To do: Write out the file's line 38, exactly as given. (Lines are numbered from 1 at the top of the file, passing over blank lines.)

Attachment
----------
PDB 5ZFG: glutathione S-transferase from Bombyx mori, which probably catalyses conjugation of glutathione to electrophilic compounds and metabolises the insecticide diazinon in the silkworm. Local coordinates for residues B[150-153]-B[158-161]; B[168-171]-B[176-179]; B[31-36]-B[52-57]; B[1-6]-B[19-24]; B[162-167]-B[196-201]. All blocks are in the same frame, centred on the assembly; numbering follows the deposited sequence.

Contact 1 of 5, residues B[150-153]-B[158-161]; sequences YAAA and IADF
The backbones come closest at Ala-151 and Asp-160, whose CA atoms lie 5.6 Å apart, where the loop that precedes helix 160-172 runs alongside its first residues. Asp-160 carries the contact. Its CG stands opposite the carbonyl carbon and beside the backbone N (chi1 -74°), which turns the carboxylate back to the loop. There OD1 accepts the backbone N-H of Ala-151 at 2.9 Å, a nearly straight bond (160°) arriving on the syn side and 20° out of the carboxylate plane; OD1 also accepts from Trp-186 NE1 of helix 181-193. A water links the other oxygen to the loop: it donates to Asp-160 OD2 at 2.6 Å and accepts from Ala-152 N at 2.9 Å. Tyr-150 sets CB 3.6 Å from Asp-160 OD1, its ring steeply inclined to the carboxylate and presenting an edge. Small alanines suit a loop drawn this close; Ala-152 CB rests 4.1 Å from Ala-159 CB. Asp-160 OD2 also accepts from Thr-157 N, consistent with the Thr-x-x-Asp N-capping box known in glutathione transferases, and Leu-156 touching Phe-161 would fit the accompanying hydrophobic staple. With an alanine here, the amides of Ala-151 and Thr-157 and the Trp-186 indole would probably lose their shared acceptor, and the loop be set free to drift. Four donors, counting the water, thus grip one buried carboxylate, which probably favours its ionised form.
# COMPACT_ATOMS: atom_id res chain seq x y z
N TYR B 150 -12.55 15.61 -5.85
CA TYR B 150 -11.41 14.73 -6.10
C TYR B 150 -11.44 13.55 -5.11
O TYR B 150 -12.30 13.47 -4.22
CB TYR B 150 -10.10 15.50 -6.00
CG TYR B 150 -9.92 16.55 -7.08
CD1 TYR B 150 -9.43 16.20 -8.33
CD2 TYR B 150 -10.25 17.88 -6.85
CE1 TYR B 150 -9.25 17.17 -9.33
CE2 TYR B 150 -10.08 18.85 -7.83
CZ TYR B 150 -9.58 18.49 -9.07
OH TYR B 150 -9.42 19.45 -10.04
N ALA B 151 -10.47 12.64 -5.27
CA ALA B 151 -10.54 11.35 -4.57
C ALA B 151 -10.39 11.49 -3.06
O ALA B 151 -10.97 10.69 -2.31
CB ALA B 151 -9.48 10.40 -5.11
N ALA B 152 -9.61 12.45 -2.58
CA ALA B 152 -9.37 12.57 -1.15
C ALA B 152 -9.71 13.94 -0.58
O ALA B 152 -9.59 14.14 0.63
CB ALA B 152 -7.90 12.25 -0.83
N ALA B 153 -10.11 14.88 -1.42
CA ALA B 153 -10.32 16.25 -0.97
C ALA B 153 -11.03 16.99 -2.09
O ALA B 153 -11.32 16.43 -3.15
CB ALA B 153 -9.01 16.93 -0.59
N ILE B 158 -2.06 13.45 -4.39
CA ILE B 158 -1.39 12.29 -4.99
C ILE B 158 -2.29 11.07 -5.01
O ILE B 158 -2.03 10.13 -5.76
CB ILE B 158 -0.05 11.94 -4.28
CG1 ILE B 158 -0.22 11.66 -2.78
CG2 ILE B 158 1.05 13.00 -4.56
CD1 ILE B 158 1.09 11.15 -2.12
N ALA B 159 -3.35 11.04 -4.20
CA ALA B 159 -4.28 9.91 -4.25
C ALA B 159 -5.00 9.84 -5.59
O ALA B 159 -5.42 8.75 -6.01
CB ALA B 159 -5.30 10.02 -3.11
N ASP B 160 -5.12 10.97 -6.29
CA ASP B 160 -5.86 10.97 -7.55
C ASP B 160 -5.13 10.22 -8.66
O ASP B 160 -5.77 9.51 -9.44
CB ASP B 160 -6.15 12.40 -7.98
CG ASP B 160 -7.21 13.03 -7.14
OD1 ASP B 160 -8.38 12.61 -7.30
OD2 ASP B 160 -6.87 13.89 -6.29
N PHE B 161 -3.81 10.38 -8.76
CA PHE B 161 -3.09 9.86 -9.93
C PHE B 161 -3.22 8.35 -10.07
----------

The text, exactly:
CG2 ILE B 158 1.05 13.00 -4.56